ERIC Number: ED143890
Record Type: RIE
Publication Date: 1976
Reference Count: 0
A Comparison of the Processes of Earning Achievement of Black and White Married Females.
Christenson, Bruce A.
A socioeconomic life cycle model consisting of six temporally-ordered stages is used to compare the impact of family background, educational achievement, early occupational achievement, and current family and work role variables on the 1966 earning achievement of a nationally representative sample of black and white married women, ages 30 to 44. A reduced forms regression procedure is used to permit maximum consideration of early life cycle determinants. Major findings include the following: (1) socio-economic background has more influence on black earning achievement; (2) educational achievement also has a greater payoff for blacks, with racial differences in earnings being greater at lower educational levels; (3) premarital occupational status achievement is important to the adult earning achievement of black but not of white females; (4) whereas premarital characteristics have a greater impact, in terms of variance explained, on black earning achievement, current family characteristics have a greater impact on white earning achievement. The presence of preschool children adversely affects the earning achievement of white females, but not black females, even after controlling for family financial need. (Author)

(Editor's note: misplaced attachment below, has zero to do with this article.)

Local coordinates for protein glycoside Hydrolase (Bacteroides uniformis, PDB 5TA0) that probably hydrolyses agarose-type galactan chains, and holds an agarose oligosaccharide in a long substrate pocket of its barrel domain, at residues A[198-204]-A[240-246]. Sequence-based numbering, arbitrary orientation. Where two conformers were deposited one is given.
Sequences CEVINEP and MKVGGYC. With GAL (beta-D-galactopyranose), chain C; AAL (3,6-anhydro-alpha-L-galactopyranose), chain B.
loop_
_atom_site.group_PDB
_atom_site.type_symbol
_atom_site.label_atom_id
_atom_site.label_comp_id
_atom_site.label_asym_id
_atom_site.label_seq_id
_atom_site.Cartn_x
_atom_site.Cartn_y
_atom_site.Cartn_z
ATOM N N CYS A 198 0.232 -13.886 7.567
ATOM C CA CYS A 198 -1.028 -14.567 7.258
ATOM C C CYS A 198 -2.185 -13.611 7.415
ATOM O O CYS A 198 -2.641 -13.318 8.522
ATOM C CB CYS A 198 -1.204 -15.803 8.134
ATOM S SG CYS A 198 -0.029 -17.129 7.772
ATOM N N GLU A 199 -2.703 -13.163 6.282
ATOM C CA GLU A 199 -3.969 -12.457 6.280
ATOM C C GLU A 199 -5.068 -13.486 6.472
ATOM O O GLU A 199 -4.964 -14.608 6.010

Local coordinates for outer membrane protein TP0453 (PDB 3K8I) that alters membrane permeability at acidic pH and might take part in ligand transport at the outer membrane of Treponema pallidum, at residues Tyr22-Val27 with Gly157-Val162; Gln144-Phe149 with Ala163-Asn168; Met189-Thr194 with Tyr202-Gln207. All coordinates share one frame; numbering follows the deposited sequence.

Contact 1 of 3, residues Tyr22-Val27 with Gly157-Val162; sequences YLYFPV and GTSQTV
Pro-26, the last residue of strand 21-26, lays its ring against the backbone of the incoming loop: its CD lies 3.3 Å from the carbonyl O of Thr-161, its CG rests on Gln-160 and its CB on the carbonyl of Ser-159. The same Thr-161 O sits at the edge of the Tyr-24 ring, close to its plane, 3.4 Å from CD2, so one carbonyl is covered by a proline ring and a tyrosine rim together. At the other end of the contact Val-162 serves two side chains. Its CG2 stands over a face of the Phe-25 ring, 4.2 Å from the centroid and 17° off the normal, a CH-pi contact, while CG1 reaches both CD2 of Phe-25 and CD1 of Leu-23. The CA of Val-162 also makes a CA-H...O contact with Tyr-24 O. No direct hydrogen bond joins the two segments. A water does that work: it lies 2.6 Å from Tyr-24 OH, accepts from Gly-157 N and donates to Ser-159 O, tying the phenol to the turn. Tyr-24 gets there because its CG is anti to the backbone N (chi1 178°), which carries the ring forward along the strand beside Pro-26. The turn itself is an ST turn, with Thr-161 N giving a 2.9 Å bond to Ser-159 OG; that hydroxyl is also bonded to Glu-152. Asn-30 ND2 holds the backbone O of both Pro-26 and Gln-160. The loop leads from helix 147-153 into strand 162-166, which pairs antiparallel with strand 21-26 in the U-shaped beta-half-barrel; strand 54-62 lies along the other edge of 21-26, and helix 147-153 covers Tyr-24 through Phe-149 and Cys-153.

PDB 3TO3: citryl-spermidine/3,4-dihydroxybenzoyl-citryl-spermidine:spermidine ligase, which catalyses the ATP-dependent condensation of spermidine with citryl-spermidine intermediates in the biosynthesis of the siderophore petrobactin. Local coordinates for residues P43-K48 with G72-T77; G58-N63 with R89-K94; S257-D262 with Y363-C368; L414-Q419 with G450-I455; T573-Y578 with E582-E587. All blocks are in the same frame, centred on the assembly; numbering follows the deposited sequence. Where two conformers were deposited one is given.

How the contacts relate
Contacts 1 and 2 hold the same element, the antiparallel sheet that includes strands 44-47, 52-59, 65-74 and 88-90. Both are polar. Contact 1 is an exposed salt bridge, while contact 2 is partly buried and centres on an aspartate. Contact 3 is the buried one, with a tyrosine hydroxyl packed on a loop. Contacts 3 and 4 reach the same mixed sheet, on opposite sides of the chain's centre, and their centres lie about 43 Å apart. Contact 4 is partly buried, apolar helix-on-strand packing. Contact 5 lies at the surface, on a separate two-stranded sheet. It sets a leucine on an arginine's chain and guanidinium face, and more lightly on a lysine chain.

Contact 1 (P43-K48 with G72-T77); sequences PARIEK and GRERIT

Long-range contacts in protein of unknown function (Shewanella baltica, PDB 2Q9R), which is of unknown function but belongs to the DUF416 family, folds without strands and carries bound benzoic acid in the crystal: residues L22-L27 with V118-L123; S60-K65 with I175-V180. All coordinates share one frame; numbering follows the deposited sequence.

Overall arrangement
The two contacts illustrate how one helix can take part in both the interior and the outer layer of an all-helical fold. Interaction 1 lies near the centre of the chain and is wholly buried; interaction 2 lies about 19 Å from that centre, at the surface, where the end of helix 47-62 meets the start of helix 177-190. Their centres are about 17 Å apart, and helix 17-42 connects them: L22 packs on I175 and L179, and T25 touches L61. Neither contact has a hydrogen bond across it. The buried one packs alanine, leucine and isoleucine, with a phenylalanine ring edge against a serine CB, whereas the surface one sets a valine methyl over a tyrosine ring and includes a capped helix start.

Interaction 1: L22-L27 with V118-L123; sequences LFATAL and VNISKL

Publication Type: Reports - Research
Education Level: N/A
Authoring Institution: N/A
Note: Paper presented at the Annual Meeting of the Midwestern Sociological Society (St. Louis, Missouri, April 21-24, 1976) ; Support for this research was provided by the Midwest Council for Social Research in Aging